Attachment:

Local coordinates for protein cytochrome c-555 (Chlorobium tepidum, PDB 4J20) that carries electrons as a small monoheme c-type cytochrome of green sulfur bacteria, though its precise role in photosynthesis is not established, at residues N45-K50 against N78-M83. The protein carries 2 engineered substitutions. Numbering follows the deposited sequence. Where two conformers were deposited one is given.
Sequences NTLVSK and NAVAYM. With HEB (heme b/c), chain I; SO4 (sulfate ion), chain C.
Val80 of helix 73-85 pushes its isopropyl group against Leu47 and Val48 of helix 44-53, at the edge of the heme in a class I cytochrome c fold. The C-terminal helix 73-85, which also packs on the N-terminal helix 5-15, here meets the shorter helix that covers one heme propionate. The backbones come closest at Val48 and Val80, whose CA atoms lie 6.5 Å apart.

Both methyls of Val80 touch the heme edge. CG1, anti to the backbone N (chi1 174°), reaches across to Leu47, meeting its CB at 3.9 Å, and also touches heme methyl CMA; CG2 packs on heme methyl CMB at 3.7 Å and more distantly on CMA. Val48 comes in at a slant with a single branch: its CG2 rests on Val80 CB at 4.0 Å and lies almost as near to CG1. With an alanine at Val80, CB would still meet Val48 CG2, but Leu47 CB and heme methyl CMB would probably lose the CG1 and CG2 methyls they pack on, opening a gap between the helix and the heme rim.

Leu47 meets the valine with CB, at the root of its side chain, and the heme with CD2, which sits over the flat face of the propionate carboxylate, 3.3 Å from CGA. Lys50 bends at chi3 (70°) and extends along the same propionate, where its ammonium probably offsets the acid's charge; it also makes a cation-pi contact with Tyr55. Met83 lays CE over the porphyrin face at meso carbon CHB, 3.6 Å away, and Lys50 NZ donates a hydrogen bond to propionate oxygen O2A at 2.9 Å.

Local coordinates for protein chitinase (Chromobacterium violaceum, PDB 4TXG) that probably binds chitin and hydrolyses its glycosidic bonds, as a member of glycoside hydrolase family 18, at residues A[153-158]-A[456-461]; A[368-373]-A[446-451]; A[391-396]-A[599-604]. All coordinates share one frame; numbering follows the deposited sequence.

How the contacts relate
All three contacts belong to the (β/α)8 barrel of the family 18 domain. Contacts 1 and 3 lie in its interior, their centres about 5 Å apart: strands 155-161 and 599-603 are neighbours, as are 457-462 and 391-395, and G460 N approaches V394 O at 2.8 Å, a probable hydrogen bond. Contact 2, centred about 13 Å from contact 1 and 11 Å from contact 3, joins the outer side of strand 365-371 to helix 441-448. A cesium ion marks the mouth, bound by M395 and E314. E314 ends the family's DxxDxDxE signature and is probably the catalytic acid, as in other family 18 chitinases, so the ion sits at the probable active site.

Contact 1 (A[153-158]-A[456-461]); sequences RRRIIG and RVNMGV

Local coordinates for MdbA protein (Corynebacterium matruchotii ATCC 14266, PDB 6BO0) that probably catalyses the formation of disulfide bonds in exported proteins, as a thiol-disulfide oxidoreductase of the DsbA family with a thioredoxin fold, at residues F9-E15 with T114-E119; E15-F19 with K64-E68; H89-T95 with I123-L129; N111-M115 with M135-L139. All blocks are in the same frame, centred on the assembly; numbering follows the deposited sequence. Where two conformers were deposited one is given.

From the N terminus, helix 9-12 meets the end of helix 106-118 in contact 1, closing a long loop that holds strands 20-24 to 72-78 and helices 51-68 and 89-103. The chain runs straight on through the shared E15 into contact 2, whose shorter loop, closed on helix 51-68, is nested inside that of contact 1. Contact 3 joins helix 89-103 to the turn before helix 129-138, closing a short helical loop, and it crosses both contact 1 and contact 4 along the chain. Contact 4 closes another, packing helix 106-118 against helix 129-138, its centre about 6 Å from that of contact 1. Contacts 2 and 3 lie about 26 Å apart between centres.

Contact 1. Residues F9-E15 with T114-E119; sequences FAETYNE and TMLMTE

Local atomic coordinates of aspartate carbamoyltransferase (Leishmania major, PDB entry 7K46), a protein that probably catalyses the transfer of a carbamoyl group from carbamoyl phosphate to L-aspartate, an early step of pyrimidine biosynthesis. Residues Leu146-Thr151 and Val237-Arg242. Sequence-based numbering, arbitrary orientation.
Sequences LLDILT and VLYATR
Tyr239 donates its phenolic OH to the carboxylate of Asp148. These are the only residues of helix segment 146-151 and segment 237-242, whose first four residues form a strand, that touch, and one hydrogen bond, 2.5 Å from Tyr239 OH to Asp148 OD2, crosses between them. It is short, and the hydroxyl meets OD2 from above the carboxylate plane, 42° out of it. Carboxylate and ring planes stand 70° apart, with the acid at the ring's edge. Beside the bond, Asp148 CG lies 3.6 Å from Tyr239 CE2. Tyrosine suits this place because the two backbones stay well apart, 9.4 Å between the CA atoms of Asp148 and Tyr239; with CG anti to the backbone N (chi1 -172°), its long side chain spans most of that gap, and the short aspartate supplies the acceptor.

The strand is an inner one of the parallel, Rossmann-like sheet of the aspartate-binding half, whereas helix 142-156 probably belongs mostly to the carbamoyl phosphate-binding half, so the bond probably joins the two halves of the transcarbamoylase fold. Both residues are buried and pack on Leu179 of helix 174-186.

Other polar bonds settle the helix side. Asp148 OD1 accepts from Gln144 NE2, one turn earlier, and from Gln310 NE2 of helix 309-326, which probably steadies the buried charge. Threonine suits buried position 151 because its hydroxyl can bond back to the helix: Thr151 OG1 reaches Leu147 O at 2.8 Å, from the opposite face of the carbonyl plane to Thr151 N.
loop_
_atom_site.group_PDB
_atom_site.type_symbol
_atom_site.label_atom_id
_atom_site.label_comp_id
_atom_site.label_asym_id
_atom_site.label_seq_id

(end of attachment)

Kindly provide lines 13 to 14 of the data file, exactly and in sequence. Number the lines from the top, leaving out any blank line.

Local atomic coordinates of aspartate carbamoyltransferase (Leishmania major, PDB entry 7K46), a protein that probably catalyses the transfer of a carbamoyl group from carbamoyl phosphate to L-aspartate, an early step of pyrimidine biosynthesis. Residues Leu146-Thr151 and Val237-Arg242. Sequence-based numbering, arbitrary orientation.
Sequences LLDILT and VLYATR